It is the end of July and the tomatoes are busy setting and ripening fruit. I have already harvested a few of the smaller tomatoes, but the rest will have to wait until August. Since the plants are a lot more interesting with fruit hanging on them, here is a quick tour.
I have four Opalka plants, a Polish paste tomato I first saw at Tower Hill Botanical Gardens. Fruits range from big blocky fruits to long and skinny. Unfortunately, The skinnier fruits are highly susceptible to blossom end rot and I have removed a lot of them to conserve the plants’ resources.
The bottom tomato shows why it is useless to try to ripen the fruit, thinking you can just cut the end off. By the time the tomato is ripe, the rot usually affects the entire tomato.
I am also growing four generic Roma determinate tomatoes. These plants were started from seed saved by a neighbor gardener from some amazing no-name Roma plants that produced bushel baskets of tomatoes. The fruit have the typical Roma oval shape. I am not sure we will get the same results this year but there are some nice trusses of fruit, and BER has been less of a problem than with the Opalka tomatoes.
I have two Sunkist tomatoes, a yellow slicer with large, meaty fruits. Plants are very stocky and built to hold large clusters of fruit. This is an F1 hybrid from High Mowing Seeds, bred by Dr. Brent Loyof of the University of New Hampshire with seed grown on HM’s farm in Wolcott, Vermont. I grew these last year and they were terrific. Fruits are large, perfect complexion, very meaty with a mild tomato flavor. Yeah, I know, they are not red, but they are still beautiful tomatoes.
Another Sunkist cluster of large fruit.
Another slicer and at last a red one is Celebrity, a gift from a neighbor. It is an AAS winner developed by plant breeder Colen Wyatt of Petoseed and is supposed to be highly disease resistant. Celebrity is determinate and is already showing a nice setting of fruit. While determinate and growing to 3-4 feet in height, Celebrity is supposed to produce tomatoes all season long. The only negative on it is a lack of great flavor, but I have yet to taste it.
This is the second year growing Jaune Flamme, a French heirloom tomato that produces large trusses of 2 inch orange fruit. I have tasted these and they are very juicy, with an intense sweet-tart, citrus-like flavor. They make a great salad tomato and are supposed to be good for drying. Last year I had mixed results, but it was not a great tomato year. This year all of my plants, both in raised beds and in soil, are doing great and setting large trusses of fruit.
Thus truss of Jaune Flamme could have twelve fruit set if the pollination gods do their thing.
This is a Jaune Flamme planted in soil under red plastic and it is doing as well as the three plants in the raised beds.
Juliet is a reliable variety I have grown for years, a sort of mini-plum tomato. I have four plants this year, two in raised beds and two planted in soil under red plastic. Both are doing well and I have harvested quite a few, with large numbers still to come, as evidenced by the trusses on this plant. Juliet is great for salads, sauces and drying.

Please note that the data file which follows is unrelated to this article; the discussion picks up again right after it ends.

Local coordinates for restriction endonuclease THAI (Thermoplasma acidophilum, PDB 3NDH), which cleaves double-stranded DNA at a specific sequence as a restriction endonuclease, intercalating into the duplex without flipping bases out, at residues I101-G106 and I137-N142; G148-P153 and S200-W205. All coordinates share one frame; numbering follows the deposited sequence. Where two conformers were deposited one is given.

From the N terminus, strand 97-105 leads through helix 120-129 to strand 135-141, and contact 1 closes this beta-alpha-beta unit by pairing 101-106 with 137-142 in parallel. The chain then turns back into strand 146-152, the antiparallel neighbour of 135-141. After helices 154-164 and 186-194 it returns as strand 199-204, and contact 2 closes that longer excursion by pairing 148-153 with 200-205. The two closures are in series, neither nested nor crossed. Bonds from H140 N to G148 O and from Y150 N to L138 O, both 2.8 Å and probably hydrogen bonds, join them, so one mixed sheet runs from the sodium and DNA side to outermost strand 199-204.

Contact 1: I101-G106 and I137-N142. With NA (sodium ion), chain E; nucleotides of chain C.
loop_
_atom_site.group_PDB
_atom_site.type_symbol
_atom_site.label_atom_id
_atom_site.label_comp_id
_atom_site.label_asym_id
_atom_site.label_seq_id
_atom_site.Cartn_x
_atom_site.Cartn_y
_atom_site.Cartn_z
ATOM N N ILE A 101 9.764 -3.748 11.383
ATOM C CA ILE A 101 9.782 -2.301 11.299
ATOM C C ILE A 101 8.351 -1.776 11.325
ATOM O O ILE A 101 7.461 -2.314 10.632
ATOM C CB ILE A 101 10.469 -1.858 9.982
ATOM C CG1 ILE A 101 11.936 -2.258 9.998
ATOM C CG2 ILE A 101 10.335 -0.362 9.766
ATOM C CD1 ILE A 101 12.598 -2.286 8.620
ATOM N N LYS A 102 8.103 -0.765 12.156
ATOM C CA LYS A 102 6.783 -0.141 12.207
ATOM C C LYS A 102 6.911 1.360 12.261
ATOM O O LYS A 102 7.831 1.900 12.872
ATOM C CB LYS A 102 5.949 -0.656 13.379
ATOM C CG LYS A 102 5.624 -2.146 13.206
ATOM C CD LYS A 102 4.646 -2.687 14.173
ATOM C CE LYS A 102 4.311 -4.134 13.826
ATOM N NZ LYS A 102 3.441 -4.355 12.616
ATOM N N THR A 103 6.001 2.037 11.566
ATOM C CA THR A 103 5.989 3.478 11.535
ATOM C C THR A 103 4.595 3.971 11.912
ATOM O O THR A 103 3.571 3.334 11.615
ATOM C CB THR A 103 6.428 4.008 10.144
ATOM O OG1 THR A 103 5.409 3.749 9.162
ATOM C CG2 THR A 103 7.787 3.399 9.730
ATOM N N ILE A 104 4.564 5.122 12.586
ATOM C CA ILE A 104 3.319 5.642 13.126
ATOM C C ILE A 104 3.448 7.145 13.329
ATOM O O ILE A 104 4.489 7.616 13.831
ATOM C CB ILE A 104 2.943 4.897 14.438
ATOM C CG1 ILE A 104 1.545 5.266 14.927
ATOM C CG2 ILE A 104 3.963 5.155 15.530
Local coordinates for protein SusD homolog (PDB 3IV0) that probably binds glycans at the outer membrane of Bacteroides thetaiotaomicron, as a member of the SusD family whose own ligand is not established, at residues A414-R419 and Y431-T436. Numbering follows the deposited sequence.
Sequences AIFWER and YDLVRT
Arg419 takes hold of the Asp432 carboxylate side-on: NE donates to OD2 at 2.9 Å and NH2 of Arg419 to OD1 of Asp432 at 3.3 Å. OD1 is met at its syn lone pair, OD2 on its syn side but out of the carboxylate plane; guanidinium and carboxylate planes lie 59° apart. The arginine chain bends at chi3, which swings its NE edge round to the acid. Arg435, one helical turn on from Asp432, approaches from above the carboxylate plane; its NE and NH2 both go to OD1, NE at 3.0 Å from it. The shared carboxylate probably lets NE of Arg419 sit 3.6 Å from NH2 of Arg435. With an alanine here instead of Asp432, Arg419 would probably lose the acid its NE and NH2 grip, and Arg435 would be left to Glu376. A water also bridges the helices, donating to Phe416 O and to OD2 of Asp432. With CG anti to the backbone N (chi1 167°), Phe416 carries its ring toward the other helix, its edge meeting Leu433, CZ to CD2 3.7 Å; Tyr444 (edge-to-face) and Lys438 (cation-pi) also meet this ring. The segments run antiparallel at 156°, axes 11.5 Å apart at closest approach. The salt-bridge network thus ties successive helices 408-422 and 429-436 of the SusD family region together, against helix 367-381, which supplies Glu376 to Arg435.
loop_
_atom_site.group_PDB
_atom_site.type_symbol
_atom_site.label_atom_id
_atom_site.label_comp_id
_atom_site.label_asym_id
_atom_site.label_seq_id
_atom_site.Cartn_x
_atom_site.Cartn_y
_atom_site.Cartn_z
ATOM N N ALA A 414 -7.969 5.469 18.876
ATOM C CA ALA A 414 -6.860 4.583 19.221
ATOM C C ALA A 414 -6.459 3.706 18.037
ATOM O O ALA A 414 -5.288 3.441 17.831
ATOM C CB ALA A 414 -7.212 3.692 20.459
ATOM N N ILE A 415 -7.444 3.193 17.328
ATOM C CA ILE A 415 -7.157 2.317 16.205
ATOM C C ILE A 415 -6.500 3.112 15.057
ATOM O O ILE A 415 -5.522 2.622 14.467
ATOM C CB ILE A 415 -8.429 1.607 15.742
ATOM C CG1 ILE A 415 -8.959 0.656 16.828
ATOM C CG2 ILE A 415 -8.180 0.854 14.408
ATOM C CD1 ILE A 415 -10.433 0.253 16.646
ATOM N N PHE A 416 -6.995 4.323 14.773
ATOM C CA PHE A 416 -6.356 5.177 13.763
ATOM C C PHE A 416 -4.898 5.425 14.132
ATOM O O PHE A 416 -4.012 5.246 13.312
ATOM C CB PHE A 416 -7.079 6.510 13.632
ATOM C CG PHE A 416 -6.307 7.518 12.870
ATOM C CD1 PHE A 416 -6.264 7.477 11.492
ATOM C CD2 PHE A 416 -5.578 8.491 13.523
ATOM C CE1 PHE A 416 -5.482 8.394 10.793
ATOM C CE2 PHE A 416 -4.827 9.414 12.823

And here is one the Juliet plants grown in soil under red plastic, with large trusses of fruit on the bottom of the plant. Note how healthy the foliage looks. Juliet is fairly disease resistant, and I did use a soil drench when planting and have sprayed with copper and Actinovate to try to head off disease. What I did not do right is my selection of tomato stakes. Juliet is pretty robust and I just happened to pick the two shortest stakes. The plants are now over the tops of the stakes and I have to do something soon.
Again this year I am growing Esterina, an F1 hybrid yellow cherry tomato. Esterina has an excellent, sweet tomato flavor and is more crack resistant then Sungold, which used to split on me anytime it even looked like rain. I already have harvested several hands full of these with plenty more to come.
This is Chocolate Pear, a black, pear-shaped red heirloom tomato from Baker Creek Seeds. I decided to try this last year because I got so little yield from Black Cherry and these were described as very productive. They are slow to get going but once they start producing, you will have tomatoes until frost, and the vines are now loaded with fruit.
This tomato is going to be my one (or two) really large heirloom red slicers. This is Pruden’s Purple and this one plant was an impulse buy, since I swore off heirloom beefsteak types because of BER, catfacing, disease and cracking. The plant is huge and robust but is not setting a lot of fruit (a good sign?) and most of the early ones were lost to BER. Lots of yellow leaves, however.
Finally, this is Sweet Treats, another tomato I first saw growing at Tower Hill Botanical Garden. It is a pink cherry tomato (pink is almost red), an F1 hybrid developed by Sakata Seeds. Seeds were hard to find last year but a lot more seed catalogs are carrying it this year and I purchased my seeds from Fedco. The fruits are large and ripen to a matte rose color. Taste is supposed to be excellent and disease resistance good.I am looking forward to my first taste.
That is the tour of the garden. I have 28 plants, fourteen in the raised beds and fourteen in the other plot planted in soil under red plastic mulch. Plants in both plots look healthy, although there are more yellow leaves (mostly septoria) on the raised bed plants. Yield looks like it will be good from both plots.